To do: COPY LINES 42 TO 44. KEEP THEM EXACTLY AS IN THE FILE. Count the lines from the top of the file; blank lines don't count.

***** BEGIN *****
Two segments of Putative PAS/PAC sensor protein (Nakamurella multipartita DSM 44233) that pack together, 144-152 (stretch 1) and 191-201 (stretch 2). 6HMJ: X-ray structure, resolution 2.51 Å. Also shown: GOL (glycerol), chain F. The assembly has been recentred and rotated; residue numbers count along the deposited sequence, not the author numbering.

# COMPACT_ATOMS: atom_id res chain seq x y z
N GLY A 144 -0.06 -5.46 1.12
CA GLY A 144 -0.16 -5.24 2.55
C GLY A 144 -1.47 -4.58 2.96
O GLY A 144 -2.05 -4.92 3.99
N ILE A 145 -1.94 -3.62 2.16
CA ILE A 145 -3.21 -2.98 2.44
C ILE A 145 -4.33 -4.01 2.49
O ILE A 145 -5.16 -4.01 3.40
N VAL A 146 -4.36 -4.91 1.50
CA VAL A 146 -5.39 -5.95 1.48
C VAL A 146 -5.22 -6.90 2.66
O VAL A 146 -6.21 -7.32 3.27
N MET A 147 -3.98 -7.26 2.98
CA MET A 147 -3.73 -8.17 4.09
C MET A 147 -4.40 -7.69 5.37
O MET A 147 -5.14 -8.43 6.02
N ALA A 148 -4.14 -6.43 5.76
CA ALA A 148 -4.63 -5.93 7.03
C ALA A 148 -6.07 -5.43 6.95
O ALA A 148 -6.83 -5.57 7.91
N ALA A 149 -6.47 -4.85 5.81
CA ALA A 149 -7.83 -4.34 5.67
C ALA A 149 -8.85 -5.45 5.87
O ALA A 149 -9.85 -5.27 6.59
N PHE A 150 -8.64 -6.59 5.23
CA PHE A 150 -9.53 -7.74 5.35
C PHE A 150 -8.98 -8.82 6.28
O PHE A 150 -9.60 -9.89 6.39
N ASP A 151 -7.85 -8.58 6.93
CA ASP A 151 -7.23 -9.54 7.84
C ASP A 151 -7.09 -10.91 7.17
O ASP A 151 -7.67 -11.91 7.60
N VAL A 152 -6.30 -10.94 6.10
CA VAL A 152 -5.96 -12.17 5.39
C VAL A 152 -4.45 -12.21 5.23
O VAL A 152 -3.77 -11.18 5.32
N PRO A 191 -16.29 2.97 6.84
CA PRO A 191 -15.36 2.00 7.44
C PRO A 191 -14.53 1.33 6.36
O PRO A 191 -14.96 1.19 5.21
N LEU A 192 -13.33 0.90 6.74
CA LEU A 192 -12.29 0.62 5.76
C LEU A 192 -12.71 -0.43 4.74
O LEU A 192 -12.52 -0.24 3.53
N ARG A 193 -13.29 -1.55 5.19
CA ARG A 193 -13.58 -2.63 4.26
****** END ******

O PRO A 191 -14.96 1.19 5.21
N LEU A 192 -13.33 0.90 6.74
CA LEU A 192 -12.29 0.62 5.76